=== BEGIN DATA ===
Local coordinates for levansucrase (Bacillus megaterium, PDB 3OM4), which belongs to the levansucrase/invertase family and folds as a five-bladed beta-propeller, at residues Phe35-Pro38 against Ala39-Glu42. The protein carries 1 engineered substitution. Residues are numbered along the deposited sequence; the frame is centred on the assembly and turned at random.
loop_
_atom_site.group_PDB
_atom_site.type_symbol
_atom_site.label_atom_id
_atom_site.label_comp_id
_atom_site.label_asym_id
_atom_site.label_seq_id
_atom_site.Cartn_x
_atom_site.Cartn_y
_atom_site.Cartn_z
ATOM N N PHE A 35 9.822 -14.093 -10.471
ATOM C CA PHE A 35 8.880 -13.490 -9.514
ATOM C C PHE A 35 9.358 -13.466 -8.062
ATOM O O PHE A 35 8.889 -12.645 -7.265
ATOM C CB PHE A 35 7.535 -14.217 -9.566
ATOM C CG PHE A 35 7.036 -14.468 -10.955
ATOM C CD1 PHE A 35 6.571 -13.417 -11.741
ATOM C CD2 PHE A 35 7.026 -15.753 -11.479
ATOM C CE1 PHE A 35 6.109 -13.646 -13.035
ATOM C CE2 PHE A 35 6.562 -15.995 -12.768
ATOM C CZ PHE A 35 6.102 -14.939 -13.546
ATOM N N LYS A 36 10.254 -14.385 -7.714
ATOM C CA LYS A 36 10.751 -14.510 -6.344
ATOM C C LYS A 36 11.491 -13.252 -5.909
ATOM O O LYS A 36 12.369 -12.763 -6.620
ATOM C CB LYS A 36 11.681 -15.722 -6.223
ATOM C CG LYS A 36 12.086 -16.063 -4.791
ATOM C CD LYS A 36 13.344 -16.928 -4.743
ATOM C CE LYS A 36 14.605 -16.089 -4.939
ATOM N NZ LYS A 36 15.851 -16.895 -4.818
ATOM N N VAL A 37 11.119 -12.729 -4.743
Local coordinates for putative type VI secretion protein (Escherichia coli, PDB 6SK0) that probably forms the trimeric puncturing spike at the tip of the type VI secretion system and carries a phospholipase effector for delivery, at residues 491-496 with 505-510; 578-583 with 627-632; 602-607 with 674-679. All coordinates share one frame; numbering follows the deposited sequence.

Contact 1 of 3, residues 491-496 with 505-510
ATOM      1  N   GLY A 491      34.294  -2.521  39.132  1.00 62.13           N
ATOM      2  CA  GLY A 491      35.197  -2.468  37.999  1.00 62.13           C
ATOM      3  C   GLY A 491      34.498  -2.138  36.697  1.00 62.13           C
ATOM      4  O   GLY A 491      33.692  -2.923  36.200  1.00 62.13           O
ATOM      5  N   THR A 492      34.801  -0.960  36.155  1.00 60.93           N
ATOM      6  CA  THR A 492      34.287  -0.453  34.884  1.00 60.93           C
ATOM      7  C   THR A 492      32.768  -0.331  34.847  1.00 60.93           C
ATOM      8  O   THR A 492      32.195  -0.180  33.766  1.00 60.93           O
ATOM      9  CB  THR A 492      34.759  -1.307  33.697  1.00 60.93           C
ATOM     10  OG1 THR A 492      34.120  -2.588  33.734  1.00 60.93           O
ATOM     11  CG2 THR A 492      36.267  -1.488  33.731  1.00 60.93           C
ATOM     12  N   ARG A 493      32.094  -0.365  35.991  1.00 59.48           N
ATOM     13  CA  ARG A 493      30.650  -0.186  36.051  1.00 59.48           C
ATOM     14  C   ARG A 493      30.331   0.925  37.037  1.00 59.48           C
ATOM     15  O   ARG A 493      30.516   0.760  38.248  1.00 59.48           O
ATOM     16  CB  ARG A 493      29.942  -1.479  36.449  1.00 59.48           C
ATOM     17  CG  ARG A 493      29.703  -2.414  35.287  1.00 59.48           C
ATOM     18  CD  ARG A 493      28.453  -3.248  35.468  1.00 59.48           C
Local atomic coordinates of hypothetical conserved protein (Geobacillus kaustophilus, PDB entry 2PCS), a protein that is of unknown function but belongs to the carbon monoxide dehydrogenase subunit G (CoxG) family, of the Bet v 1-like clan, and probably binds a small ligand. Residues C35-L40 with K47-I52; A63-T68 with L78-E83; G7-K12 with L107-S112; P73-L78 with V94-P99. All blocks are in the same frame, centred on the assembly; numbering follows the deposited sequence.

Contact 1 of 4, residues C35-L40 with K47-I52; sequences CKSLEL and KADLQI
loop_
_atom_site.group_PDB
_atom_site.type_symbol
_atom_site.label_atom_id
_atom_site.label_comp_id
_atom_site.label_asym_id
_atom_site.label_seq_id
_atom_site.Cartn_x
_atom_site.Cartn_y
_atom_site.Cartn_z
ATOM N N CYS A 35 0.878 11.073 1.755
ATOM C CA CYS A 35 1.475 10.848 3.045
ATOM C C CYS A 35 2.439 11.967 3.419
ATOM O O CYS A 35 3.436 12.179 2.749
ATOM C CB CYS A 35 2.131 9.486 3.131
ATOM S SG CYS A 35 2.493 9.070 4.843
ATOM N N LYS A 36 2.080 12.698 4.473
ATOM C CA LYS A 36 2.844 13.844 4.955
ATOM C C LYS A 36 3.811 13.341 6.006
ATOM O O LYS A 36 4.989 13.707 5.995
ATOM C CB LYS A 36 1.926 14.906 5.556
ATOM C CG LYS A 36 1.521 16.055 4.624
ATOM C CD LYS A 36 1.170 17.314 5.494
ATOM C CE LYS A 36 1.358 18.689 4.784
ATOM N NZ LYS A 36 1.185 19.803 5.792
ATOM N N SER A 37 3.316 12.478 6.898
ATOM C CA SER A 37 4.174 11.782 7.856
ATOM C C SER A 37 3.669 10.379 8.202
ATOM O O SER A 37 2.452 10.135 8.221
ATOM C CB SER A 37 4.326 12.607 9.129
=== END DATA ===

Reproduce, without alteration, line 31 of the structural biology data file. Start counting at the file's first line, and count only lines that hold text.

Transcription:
ATOM N NZ LYS A 36 15.851 -16.895 -4.818